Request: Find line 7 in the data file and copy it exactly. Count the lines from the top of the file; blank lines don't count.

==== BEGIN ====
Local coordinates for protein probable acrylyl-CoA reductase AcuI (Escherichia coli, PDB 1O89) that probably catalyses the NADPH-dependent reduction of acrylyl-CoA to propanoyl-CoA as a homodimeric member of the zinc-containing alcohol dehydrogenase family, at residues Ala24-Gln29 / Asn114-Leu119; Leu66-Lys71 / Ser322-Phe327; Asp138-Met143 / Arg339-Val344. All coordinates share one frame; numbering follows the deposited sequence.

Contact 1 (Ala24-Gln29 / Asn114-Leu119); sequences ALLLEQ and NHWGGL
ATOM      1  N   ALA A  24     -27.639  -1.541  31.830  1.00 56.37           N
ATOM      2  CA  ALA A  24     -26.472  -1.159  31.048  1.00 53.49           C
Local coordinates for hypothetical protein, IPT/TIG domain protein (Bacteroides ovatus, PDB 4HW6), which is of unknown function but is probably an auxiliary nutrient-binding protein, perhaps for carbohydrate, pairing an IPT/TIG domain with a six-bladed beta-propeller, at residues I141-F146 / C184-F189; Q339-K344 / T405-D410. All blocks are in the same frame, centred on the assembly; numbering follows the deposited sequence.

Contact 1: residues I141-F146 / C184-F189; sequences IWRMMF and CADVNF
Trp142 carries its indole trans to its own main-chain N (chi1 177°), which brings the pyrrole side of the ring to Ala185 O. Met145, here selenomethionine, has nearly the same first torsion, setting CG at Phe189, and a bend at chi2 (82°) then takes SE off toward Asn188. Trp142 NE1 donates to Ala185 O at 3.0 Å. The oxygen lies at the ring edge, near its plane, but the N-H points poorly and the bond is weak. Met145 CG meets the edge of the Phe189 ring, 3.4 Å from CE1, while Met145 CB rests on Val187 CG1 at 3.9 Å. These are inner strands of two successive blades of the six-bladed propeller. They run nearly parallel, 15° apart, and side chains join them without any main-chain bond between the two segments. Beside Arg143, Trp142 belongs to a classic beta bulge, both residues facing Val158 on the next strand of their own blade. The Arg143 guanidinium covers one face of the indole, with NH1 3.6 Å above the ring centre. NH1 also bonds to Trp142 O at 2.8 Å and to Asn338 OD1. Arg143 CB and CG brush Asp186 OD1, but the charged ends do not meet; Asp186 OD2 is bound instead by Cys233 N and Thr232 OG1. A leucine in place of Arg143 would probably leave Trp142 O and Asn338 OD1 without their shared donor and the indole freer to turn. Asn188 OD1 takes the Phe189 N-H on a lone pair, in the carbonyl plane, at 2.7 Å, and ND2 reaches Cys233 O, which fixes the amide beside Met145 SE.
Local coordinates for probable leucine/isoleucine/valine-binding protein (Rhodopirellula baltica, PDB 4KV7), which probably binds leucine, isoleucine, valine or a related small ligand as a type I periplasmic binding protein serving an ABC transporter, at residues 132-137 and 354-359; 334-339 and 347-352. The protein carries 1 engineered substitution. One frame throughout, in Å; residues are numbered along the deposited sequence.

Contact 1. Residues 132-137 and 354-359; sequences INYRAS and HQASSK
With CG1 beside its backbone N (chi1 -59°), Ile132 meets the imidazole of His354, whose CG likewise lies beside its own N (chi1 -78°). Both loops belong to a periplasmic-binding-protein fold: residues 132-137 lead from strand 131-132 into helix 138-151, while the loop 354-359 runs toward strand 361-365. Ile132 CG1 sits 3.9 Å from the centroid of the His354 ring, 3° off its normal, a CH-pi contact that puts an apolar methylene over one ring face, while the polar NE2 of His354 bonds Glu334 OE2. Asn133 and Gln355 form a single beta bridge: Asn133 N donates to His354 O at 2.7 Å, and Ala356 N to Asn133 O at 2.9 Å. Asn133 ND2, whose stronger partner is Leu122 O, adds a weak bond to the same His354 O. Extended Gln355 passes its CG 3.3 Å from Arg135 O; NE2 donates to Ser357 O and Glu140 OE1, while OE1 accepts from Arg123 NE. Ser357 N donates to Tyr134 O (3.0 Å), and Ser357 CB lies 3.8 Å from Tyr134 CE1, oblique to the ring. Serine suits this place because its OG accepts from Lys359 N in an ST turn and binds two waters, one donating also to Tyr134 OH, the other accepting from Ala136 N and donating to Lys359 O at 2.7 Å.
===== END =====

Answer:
Trp142 carries its indole trans to its own main-chain N (chi1 177°), which brings the pyrrole side of the ring to Ala185 O. Met145, here selenomethionine, has nearly the same first torsion, setting CG at Phe189, and a bend at chi2 (82°) then takes SE off toward Asn188. Trp142 NE1 donates to Ala185 O at 3.0 Å. The oxygen lies at the ring edge, near its plane, but the N-H points poorly and the bond is weak. Met145 CG meets the edge of the Phe189 ring, 3.4 Å from CE1, while Met145 CB rests on Val187 CG1 at 3.9 Å. These are inner strands of two successive blades of the six-bladed propeller. They run nearly parallel, 15° apart, and side chains join them without any main-chain bond between the two segments. Beside Arg143, Trp142 belongs to a classic beta bulge, both residues facing Val158 on the next strand of their own blade. The Arg143 guanidinium covers one face of the indole, with NH1 3.6 Å above the ring centre. NH1 also bonds to Trp142 O at 2.8 Å and to Asn338 OD1. Arg143 CB and CG brush Asp186 OD1, but the charged ends do not meet; Asp186 OD2 is bound instead by Cys233 N and Thr232 OG1. A leucine in place of Arg143 would probably leave Trp142 O and Asn338 OD1 without their shared donor and the indole freer to turn. Asn188 OD1 takes the Phe189 N-H on a lone pair, in the carbonyl plane, at 2.7 Å, and ND2 reaches Cys233 O, which fixes the amide beside Met145 SE.